The Venezuelan government initiated an "extraordinary plan" to deal with a three-year-long drought that is predicted to become even more severe in the coming months, Water Minister Ernesto Paiva said Monday.

The plan includes water rationing, a water savings campaign and the "correction of water leaks" at aqueducts around the country, aalong with the eradication of "illegal water use," Paiva told state-run television.

Paiva confirmed that the El Niño weather phenomenon will make the coming months even drier in northern South America and will lead to flooding in the Southern Cone.

"Toward the south there is rain and today there are flooded cities in Argentina, Paraguay and Uruguay, (while) toward the north ... there is drought," and in Venezuela "we're coming from three dry years and projections are that it's going to rain very little in the coming months and we must prepare outselves," he said.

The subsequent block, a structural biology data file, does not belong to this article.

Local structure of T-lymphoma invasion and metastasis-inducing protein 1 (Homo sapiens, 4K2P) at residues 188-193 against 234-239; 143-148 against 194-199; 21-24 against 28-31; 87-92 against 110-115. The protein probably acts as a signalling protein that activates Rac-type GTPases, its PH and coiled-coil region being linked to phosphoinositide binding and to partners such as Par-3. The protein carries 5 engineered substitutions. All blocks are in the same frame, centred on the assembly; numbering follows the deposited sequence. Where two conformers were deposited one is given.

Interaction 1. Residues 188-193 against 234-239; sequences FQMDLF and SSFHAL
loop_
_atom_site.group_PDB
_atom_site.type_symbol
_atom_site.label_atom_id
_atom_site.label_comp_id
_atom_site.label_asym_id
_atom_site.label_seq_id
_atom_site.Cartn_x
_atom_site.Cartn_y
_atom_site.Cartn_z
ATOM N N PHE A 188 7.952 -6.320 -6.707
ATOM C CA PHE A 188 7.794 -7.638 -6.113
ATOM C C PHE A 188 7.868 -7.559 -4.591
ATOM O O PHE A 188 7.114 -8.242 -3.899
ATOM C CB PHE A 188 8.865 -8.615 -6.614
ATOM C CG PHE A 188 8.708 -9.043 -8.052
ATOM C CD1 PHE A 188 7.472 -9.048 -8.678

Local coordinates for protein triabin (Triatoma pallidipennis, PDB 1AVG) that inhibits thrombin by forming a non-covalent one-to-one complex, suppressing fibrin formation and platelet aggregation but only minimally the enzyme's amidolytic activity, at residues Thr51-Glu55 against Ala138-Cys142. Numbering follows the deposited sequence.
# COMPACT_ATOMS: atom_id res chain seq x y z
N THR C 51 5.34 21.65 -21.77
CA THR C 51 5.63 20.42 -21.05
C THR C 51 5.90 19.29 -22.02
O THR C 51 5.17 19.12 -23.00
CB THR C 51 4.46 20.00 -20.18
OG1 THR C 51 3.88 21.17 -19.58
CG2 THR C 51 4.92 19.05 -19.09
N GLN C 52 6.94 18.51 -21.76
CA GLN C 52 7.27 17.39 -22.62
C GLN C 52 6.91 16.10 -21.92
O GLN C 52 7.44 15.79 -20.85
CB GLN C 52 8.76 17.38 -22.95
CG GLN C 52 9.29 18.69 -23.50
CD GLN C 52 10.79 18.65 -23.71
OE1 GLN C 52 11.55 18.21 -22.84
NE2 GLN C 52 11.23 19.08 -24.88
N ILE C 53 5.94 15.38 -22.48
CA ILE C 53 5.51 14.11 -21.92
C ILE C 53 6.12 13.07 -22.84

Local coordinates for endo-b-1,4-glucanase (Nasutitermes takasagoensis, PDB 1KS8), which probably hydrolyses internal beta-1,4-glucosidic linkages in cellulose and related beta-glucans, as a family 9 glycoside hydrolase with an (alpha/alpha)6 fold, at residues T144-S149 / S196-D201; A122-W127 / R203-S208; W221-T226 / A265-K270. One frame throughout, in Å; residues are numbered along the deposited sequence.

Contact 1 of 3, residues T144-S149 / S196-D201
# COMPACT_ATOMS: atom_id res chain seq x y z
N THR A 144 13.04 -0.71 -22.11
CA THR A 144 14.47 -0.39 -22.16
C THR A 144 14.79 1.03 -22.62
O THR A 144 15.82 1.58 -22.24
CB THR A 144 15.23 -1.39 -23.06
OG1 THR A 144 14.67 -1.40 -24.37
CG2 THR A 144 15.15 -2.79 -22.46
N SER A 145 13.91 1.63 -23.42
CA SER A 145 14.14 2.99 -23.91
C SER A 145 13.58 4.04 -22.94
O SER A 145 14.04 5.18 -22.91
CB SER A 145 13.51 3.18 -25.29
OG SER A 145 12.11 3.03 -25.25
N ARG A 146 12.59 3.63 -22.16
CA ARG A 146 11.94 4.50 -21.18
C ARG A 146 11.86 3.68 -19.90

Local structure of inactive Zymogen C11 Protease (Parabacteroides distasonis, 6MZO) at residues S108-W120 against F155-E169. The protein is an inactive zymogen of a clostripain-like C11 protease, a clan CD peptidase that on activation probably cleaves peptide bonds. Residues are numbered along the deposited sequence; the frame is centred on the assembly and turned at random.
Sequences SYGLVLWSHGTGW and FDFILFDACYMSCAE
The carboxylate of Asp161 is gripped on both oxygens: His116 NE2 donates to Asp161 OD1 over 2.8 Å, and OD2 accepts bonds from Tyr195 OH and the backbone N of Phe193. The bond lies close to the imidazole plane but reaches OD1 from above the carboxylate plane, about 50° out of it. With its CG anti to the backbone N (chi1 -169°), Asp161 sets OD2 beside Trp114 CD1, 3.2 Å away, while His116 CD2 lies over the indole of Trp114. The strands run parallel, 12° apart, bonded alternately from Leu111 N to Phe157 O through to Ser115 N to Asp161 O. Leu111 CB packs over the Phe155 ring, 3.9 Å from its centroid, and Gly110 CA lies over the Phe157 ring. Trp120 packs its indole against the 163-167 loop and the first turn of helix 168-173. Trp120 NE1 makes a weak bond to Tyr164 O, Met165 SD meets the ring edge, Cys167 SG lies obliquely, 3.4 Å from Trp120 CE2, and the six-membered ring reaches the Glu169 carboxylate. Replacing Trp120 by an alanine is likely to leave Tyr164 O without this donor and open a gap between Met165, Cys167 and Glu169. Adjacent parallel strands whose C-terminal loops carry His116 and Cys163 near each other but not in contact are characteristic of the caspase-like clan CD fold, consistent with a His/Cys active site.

The 18 largest reservoirs in Venezuela are "very close to the red line" and others have already reached "critical levels," he said showing photographs of low water levels.

"We cannot waste any water ... (and) we have to make adjustments in the supply plans and ask for (public) understanding (because) it's up to us to administer the water so that it doesn't run out on us," he said.

Since Jan. 4, a "fair supply" plan has been implemented in Caracas and nearby cities that includes, he said, rationing water on 5-6 days of the week and opening the taps only during the morning hours.

In 2014, the drought was "extreme to severe" in nine of Venezuela's 24 states, forcing authorities to resort to seeding clouds.